Striking Oklahoma teachers storm & occupy state capitol over pay and funding (PHOTOS, VIDEO)

Striking Oklahoma teachers storm & occupy state capitol over pay and funding (PHOTOS, VIDEO)
Thousands of Oklahoma teachers stormed the state capitol and refused to budge when confronted by authorities about their loud chants. The protest appears to be part of a statewide strike over teacher pay and school funding.

Over 30,000 teachers walked out of schools across Oklahoma on Monday and Tuesday, protesting what they say are teacher shortages, low salaries and under-resourced public schools.

Teachers at the rally on Tuesday held signs proclaiming "Let's Start Funding" and "Fund our Future."

Republican Governor Mary Fallin agreed last week to give teachers an average raise of $6,000 per year, or 16 percent. But this has done little to quell the discontent of teachers in the solid-red state. The teachers unions are demanding $10,000 a-year per teacher, higher pay for support staff and $200 million in education funding over the next three years.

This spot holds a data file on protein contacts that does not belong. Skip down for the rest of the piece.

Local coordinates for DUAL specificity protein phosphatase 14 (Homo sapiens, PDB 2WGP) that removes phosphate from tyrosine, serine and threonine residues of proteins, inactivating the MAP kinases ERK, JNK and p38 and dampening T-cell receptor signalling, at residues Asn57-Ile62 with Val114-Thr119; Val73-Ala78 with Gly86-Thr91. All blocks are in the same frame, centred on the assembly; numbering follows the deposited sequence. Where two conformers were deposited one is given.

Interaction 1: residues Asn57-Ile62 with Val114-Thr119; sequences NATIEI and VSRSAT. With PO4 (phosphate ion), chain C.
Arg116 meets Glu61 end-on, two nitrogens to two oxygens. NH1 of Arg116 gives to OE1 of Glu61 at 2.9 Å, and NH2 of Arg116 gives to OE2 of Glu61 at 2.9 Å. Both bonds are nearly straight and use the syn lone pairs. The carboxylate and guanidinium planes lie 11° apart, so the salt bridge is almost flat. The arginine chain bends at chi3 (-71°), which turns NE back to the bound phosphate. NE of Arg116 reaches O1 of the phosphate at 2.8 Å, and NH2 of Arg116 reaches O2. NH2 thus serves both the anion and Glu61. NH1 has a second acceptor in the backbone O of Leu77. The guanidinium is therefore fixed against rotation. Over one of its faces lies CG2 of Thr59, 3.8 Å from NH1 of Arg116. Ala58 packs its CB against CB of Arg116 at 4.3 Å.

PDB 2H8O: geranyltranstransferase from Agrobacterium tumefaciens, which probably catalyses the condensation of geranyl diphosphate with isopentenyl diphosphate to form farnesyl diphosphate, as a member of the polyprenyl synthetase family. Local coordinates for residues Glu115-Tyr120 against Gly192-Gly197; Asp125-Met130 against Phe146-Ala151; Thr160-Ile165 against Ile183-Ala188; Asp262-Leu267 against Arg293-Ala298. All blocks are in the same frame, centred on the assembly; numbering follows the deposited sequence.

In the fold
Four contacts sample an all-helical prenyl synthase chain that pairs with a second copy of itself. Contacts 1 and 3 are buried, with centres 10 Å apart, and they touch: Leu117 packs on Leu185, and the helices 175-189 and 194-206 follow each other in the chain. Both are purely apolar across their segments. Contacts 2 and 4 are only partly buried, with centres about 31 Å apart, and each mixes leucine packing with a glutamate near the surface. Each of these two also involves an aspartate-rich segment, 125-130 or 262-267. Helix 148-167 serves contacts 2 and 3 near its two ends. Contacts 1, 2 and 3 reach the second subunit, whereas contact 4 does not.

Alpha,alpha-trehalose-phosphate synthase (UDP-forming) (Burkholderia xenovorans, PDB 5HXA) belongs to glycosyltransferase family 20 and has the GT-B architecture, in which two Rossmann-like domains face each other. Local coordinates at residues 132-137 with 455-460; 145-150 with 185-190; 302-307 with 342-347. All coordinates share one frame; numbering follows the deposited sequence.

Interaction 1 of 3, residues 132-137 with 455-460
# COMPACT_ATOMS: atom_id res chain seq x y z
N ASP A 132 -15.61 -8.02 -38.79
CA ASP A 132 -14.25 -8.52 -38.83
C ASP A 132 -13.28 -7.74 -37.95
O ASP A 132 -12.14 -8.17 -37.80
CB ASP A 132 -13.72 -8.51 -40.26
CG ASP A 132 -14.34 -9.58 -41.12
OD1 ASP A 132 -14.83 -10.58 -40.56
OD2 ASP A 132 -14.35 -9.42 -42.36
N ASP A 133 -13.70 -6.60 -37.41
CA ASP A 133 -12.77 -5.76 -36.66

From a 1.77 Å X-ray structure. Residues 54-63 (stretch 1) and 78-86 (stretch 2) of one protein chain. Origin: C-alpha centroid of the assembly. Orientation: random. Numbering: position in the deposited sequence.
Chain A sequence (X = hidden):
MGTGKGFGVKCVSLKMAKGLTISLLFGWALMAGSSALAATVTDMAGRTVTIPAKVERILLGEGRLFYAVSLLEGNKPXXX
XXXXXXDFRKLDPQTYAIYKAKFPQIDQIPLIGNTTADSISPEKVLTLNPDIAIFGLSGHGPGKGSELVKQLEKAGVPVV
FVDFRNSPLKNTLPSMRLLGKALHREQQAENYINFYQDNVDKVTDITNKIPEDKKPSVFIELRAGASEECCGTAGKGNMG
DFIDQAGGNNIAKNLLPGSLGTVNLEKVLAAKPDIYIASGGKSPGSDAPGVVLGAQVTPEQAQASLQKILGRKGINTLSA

Oklahoma teacher salaries are among the lowest in the country,  ranking at 49th, according to the National Education Association.

If I didn’t have a second job, I’d be on food stamps,” Rae Lovelace, a third-grade teacher and single mother in northwest Oklahoma, told USA Today.

In a statement released on Monday, Governor Fallin defended her offer to teachers, which she described as “the largest teacher pay raise in state history”. She added that Oklahoma is “only able to do what our budget allows”. 

Recent teacher strikes have affected only Republican-controlled states thus far. Public education unions are traditionally a bastion of the Democratic party.

Oklahoma City Public Schools announced that schools will remain shut on Wednesday as protests and negotiations with legislators carry on.

The protests in Oklahoma come as Kentucky teachers also staged mass walkouts over a pensions dispute. Teachers in both states have been encouraged by the success of a nine-day teacher strike in West Virginia in March. Following the the state’s biggest teachers’ strike in 30 years, teachers and state employees won a five percent pay increase. 

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